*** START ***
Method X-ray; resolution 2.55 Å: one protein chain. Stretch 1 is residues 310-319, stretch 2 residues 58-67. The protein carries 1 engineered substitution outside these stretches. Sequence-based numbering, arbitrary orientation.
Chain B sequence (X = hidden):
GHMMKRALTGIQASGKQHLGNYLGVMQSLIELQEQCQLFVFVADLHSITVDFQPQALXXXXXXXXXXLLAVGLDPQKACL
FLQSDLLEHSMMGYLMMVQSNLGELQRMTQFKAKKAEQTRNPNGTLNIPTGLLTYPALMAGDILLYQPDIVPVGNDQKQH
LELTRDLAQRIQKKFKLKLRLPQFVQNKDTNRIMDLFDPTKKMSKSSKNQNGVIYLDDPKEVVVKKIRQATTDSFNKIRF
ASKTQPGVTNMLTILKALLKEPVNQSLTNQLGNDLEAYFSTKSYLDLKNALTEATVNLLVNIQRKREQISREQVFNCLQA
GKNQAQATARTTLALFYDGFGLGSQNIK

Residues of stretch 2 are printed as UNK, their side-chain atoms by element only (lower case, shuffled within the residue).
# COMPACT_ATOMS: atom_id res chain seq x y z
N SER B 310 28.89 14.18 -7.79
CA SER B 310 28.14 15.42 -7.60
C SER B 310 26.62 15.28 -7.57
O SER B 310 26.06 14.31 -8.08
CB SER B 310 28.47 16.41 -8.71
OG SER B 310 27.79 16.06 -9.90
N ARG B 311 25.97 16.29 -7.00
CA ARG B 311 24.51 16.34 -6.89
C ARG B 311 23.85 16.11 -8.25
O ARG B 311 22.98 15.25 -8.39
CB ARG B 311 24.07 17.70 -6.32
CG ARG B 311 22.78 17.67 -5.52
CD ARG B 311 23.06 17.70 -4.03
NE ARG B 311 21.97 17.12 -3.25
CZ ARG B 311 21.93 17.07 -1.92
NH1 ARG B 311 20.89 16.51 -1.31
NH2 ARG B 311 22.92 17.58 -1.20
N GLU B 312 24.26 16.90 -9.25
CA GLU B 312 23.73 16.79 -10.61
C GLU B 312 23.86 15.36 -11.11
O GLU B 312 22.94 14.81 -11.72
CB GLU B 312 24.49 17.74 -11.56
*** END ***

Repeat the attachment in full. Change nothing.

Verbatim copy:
Method X-ray; resolution 2.55 Å: one protein chain. Stretch 1 is residues 310-319, stretch 2 residues 58-67. The protein carries 1 engineered substitution outside these stretches. Sequence-based numbering, arbitrary orientation.
Chain B sequence (X = hidden):
GHMMKRALTGIQASGKQHLGNYLGVMQSLIELQEQCQLFVFVADLHSITVDFQPQALXXXXXXXXXXLLAVGLDPQKACL
FLQSDLLEHSMMGYLMMVQSNLGELQRMTQFKAKKAEQTRNPNGTLNIPTGLLTYPALMAGDILLYQPDIVPVGNDQKQH
LELTRDLAQRIQKKFKLKLRLPQFVQNKDTNRIMDLFDPTKKMSKSSKNQNGVIYLDDPKEVVVKKIRQATTDSFNKIRF
ASKTQPGVTNMLTILKALLKEPVNQSLTNQLGNDLEAYFSTKSYLDLKNALTEATVNLLVNIQRKREQISREQVFNCLQA
GKNQAQATARTTLALFYDGFGLGSQNIK

Residues of stretch 2 are printed as UNK, their side-chain atoms by element only (lower case, shuffled within the residue).
# COMPACT_ATOMS: atom_id res chain seq x y z
N SER B 310 28.89 14.18 -7.79
CA SER B 310 28.14 15.42 -7.60
C SER B 310 26.62 15.28 -7.57
O SER B 310 26.06 14.31 -8.08
CB SER B 310 28.47 16.41 -8.71
OG SER B 310 27.79 16.06 -9.90
N ARG B 311 25.97 16.29 -7.00
CA ARG B 311 24.51 16.34 -6.89
C ARG B 311 23.85 16.11 -8.25
O ARG B 311 22.98 15.25 -8.39
CB ARG B 311 24.07 17.70 -6.32
CG ARG B 311 22.78 17.67 -5.52
CD ARG B 311 23.06 17.70 -4.03
NE ARG B 311 21.97 17.12 -3.25
CZ ARG B 311 21.93 17.07 -1.92
NH1 ARG B 311 20.89 16.51 -1.31
NH2 ARG B 311 22.92 17.58 -1.20
N GLU B 312 24.26 16.90 -9.25
CA GLU B 312 23.73 16.79 -10.61
C GLU B 312 23.86 15.36 -11.11
O GLU B 312 22.94 14.81 -11.72
CB GLU B 312 24.49 17.74 -11.56